Visit my Haydn blog: HaydnSeek

Follow me on Twitter @GurnBlanston106

Drasko

  • Guest
Re: # Opera from the Galant & Classical Era #
« Reply #34 on: September 12, 2011, 02:33:22 AM »
« Last Edit: September 12, 2011, 02:45:38 AM by Drasko »

Offline Leo K.

  • Veteran member
  • *
  • Posts: 1475
  • Author of 'False Barnyard'
    • Conceptual Music
  • Currently Listening to:
    Sibelius, Shostakovich, Prokofiev, Bach
Re: # Opera from the Galant & Classical Era #
« Reply #35 on: September 17, 2011, 08:25:10 AM »
(also posted in Gurns Classical Corner)

By the way, let me quickly praise these two recordings of Mozart's amazing La Clemenza di Tito! I've been getting rather obsessed with the special sound Mozart executed for this opera. Mozart's late style scoring has such a beautiful, simple, and fragile quality! Why I haven't quite noticed the orchestral tonality of this opera before is beyond me, but these two releases make see the light!




Wow!  :o

Of these two I slightly prefer the Mackerras, but man, these are really fantastic!

« Last Edit: September 17, 2011, 08:53:38 AM by Leo K »

Offline JoshLilly

  • Full Member
  • *
  • Posts: 402
  • Joachim Raff, the greatest!
Re: # Opera from the Galant & Classical Era #
« Reply #36 on: September 20, 2011, 02:44:50 PM »
Sometimes, I wish I could make an excerpts CD of parts from various Grétry operas and give it to people.  For example, the finale to Act 1 of La caravane du Caire, or the very interesting opening to Richard Coeur-de-lion... it starts out extremely dark and heavy, but then blurs into a pastoral, cheerful choral scene.  There's no standalone overture to that one, it's really a little jarring and strange, but it's really fantastic.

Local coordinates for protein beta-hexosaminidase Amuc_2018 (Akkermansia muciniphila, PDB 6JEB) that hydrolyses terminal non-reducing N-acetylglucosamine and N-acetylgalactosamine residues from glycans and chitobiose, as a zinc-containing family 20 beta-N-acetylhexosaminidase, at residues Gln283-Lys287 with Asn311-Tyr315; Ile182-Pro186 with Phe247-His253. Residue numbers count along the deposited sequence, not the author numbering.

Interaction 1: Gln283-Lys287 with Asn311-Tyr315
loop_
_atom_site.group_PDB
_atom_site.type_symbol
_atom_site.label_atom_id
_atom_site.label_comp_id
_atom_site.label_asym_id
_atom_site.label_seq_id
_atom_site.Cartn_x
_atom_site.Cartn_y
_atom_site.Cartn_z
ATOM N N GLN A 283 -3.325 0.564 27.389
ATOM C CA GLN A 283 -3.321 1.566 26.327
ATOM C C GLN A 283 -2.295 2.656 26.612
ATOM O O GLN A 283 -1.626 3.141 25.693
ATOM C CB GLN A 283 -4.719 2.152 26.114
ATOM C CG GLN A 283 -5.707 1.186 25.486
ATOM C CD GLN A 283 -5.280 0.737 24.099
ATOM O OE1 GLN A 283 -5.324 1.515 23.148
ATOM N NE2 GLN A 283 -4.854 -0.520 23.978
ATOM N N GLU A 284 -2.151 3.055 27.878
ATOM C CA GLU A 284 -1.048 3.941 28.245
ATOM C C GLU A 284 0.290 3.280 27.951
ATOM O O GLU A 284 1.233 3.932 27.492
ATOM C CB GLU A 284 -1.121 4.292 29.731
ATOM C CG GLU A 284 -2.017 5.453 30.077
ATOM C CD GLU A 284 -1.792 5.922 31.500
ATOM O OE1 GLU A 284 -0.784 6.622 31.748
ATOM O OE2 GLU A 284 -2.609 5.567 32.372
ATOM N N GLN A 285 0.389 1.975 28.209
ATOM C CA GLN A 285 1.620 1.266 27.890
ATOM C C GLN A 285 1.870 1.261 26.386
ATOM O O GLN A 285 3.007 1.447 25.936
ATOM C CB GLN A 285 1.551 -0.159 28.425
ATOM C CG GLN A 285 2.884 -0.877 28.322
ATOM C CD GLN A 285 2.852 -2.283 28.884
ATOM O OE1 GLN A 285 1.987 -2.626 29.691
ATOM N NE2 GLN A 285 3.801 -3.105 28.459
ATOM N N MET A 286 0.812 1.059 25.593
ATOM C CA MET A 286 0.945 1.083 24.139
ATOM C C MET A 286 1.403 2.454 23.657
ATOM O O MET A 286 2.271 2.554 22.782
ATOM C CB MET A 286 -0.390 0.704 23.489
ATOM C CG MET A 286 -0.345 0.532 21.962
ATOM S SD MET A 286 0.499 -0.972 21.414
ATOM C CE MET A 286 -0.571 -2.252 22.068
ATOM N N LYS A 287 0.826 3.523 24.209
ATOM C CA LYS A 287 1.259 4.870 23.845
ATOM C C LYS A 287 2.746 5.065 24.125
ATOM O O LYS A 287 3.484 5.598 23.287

I also sometimes wish that no CD of Dittersdorf's symphonies had ever come out, since it gets people to avoid his operas (and chamber music, as well).  I like a few of his symphonies okay, but despite the large number of them, I think it was in his operas and chamber music that he shined.  Apparently, Joseph Haydn was a bit fan of his Il Barone di Rocca Antica, and I like it quite a bit myself... I not only have it on CD, but in a DVD as well.  I hesitate to recommend the DVD, since the choreography is utterly embarrassing as far as I'm concerned.  However, other than that, the performance is really, really good (it's almost worth the price alone just to see those period instruments in action before the stage).  There are several really star parts here, including the finales to both acts, which show a great skill for combining complexity and subtlety that would probably surprise the many Dittersdorf-bashers out there.

By the way, I also have that recording of Martín y Soler's Una cosa rara.  As a whole package, this is one of my absolute favourite operas.  I have to admit when I bought it, it was blind and mostly due to the references in Wolfgang Mozart's Don Giovanni.  Boy, what a lucky stab in the dark this was!  I've got it back out now, I almost forgot how amazing it was from start to finish.  In my opinion, I'm thinking Mozart might have had a hard time picking which music to borrow for his own opera, since there's a seriously large amount of very catch material here.